Imagine the level of whimsical excitement Dorothy felt in her ruby slippers along the yellow brick road to meet the Wizard of Oz. Now times that by nine hundred and see me in a Barneys Co-Op high black sandal walking the streets of midtown Manhattan, moments before meeting former editor-in-chief of Vogue Paris, Carine Roitfeld. The entire experience should have been far from ordinary, yet the eagle eye style mogul made the extraordinary opportunity feel like a conversation between two friends who love fashion.
“Mademoiselle C” chronicles 90 minutes of Carine’s launch of the first issue of her new magazine, CR Fashion Book. Her inner circle of friends, including Donatella Versace, Tom Ford, Karl Lagerfeld, Mario Testino, Riccardo Tisci, Diane Von Furstenberg and Alexander Wang, all make appearances. As I said to Carine earlier this week, c’est tout cela et plus encore.
Did you know Mademoiselle C would be so personal?
When Fabien Constant asked me to do the film, about the first issue of CR, I thought yes because it will be a birth of the film and the birth of CR. I did not realize it would be so personal. I was a bit shocked when I saw it for the first time.
Of course, I’m just meeting you now, but I can already feel you are warm of heart. In the film, you are so vulnerable. In the scene when you are practicing your split in dance class, you say: “It hurts so much, but you can’t let it show.” There is some truth to that as it relates to women in our industry. What are your thoughts about the idea of ‘never let them see you cry’?
I think, you know, I’m tough with myself. Always. I try to push, all the time, through the more difficult door. It’s also true for the more chic things, too. Don’t show it’s difficult. It’s the same when you are preparing for a party. Maybe it takes two hours to get dressed but you want the look as if it took two minutes. Easy. Easy is what I want. Even when I’m working with Karl Lagerfeld I have to prepare everything before, so when we go into the shoot it seems, for Karl, so easy.
Yes, effortless. Yes, I think this is a good thing. I think because this is a proper business you have to arrive cool.
Your obsession with babies and birth, or rebirth, are a theme in the film as a result of the focus for the first issue of CR Fashion Book. I’m curious, what are you obsessed with today, September 3, 2013?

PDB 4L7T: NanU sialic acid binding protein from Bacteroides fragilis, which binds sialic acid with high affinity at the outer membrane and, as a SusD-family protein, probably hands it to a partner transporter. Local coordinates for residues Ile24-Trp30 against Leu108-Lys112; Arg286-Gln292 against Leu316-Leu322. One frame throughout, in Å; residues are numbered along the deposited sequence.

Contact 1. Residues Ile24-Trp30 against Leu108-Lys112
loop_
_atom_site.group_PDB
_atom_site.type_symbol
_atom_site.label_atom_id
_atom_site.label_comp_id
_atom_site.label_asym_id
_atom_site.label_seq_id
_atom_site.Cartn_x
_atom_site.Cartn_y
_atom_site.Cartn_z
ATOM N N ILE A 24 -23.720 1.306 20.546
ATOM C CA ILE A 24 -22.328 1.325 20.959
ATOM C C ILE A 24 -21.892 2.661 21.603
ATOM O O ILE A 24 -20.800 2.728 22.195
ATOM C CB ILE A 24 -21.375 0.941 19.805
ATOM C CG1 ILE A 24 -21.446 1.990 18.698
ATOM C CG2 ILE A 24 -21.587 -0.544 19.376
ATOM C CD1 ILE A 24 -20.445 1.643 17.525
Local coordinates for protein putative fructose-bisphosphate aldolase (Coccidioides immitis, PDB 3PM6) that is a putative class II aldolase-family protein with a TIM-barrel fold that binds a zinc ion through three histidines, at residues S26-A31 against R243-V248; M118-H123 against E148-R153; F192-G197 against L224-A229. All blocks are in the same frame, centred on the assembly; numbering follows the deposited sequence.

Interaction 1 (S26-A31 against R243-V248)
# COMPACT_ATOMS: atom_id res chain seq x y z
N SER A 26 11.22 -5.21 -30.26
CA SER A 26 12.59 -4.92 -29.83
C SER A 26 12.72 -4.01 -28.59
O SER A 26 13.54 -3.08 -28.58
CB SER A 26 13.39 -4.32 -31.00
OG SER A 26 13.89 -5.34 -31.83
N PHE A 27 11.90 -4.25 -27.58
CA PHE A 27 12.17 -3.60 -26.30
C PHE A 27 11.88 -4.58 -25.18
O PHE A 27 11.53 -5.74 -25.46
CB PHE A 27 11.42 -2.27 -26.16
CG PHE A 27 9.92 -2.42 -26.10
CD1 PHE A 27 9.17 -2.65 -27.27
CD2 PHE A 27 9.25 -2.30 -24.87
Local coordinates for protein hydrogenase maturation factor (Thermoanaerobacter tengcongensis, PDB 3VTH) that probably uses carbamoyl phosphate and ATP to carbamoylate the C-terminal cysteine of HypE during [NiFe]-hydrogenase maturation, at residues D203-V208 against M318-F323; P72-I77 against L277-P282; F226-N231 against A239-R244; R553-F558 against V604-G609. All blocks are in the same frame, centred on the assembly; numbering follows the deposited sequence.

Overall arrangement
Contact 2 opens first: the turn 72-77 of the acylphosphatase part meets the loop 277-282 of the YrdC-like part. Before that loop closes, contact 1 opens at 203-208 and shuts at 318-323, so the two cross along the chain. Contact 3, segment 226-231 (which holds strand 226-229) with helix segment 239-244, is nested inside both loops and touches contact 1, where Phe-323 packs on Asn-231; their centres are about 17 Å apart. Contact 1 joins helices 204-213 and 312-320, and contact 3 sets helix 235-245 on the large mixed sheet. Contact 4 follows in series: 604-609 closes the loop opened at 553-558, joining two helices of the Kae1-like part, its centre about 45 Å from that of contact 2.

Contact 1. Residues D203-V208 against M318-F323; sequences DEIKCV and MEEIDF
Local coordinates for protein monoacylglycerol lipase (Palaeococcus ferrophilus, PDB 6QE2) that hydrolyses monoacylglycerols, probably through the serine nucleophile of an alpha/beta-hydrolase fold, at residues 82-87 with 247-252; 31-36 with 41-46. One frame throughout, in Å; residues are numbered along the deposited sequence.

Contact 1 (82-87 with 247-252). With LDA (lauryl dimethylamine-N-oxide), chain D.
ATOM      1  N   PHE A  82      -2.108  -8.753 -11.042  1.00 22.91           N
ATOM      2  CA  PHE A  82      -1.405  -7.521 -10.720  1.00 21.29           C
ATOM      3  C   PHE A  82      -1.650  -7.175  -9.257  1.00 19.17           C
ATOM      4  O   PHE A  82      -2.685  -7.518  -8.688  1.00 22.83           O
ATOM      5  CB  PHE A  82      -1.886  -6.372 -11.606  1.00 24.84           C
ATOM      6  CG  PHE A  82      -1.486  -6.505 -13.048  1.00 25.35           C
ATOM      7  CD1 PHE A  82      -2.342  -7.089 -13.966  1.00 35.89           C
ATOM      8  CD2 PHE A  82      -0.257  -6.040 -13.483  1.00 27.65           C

I’m obsessed with the new issue coming out. It’s all about hope and Caravaggio. I’ve become obsessed with his paintings. It’s about redemption. It’s exciting because when I’m obsessed with something, I learn. And, I love to learn. I learned all about Caravaggio. The people in his life, his ideas. It’s very important for me to keep learning.
Where are the ideas coming from? What inspires you?
From you! I’m looking at you. At what you’re wearing. Thinking where is this shirt from? I like the detail on it. I always look at people. And people think I’m judging them, but I’m not. I’m not judging anyone. I’m just curious. And when you look, this sense of observation, it’s a way of thinking. I’m very near life. I’m not creating a lot. It’s just what I see in life. Wherever I am.
You’ve mentioned you are superstitious. I am, too, and I’m curious if you remember your dreams. If so, do they influence your creative process?
Oh, I’m very superstitious. The dreams? Unfortunately, no. I would love that, but no. I am a dreamer and I try to make my dreams happen. To make a story. With a person, a photographer, a magazine. With this film.
What about with this film?
It’s really important to believe in it. For this film, it shows it’s possible to be a mom in fashion. It is possible. Friendship is possible. I’m very lucky. When you see my relationship with Steven Gan, my friend of 15 years, I didn’t know what he would say about me on film, but I discovered the truth of the dream of two friends to do a magazine together. We have a lot of fun. He makes me laugh so much. So, the film shows friendship is possible, motherhood is possible, it’s hope. It shows you can be crazy, and I’m crazy, but also the important things. I’m always there. I respect people, I will be there if someone dies and pay last respects. Maybe it’s the education from my Dad…
Are these the qualities you would never want to lose?
Yes, and it is what I try to teach my kids, too. To be very respectful, to make their own choices, to work hard. To not work for many employers. Free is to be on your own. Even though I listen to everyone very carefully and I respect everyone, at the end of the day it’s my instinct. I follow my instinct and I’m always right with it.
What will never go out of style?
My God. Style will always exist…all around the planet…when I think of style, I think: I love clothes. Some people think fashion is very superficial. When I was young I thought if I said I want to work in fashion people would think I had no interest in life. And finally, I realized it is an interest in life. For me, when I see shows like McQueen, fashion is art. To work with artists is very important to me. And, the art of dressing. Sometimes you don’t feel well, but you put something on and you like it, and you feel much better.
Your Singular Beauties piece was wonderful. Can you talk about the core of your idea of beauty?
Seeing all the same girls in all of the same shows, that is boring to me. Beauty is everywhere. I like character, personality. For me, it is not possible for someone to not be beautiful. I always find something beautiful in each person. I believe that. It’s hope. The theme of my next issue. Hope.
This interview has been condensed. Image c/o Cohen Media Group.